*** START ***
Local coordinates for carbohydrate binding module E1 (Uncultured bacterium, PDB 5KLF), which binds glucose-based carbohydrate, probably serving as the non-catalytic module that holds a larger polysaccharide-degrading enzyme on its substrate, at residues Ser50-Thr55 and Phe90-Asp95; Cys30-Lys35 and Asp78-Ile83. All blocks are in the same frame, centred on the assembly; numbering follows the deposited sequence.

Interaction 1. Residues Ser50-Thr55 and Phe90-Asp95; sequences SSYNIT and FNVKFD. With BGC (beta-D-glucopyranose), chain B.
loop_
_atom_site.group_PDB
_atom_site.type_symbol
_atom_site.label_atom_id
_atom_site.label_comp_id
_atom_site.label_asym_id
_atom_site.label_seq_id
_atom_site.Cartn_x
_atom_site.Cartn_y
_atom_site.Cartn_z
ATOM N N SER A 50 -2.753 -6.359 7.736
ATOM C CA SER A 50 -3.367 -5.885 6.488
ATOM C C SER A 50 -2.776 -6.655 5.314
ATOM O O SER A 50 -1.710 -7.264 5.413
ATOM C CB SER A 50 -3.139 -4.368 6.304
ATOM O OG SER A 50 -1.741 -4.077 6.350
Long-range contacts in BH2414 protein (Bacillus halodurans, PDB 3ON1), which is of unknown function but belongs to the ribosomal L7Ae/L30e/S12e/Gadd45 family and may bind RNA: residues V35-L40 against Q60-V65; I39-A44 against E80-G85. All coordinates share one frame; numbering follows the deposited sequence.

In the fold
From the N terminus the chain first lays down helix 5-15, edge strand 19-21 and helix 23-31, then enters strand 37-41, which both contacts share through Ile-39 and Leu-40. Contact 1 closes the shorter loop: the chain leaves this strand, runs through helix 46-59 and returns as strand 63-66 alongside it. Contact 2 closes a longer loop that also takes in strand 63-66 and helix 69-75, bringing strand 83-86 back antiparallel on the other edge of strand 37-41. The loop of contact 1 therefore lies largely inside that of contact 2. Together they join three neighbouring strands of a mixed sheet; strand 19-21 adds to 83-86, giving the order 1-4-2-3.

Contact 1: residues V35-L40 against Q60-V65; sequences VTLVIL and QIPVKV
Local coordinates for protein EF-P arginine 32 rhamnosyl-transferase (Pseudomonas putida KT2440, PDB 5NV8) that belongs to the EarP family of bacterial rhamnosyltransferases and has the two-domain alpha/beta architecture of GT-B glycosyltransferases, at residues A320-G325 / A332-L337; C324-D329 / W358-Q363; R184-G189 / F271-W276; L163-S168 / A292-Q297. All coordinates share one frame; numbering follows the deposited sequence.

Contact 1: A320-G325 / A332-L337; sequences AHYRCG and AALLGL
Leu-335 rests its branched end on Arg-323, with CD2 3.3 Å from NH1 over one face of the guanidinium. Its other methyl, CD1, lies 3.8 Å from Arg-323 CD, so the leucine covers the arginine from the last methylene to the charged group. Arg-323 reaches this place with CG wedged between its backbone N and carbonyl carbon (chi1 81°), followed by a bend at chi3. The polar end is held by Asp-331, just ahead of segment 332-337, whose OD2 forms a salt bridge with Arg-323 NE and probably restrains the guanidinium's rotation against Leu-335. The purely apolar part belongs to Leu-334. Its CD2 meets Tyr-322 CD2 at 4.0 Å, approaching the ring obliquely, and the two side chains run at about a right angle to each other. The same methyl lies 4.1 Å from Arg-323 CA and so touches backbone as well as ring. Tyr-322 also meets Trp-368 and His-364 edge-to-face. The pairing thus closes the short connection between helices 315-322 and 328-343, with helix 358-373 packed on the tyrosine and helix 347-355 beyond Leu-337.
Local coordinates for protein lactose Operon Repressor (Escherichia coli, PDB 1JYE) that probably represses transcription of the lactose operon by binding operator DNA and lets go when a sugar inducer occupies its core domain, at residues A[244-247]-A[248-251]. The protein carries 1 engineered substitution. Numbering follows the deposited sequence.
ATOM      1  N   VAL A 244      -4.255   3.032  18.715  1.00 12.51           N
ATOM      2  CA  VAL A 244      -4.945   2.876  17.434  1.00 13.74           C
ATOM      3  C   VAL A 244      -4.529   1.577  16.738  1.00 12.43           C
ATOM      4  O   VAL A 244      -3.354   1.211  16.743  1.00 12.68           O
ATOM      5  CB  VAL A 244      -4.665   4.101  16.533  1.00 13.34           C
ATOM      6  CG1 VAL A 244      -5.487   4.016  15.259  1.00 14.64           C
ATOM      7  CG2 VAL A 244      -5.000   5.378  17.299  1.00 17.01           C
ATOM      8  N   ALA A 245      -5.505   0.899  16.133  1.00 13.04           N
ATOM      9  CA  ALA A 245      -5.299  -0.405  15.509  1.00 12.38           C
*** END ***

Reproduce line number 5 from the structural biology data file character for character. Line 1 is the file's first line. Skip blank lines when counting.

_atom_site.type_symbol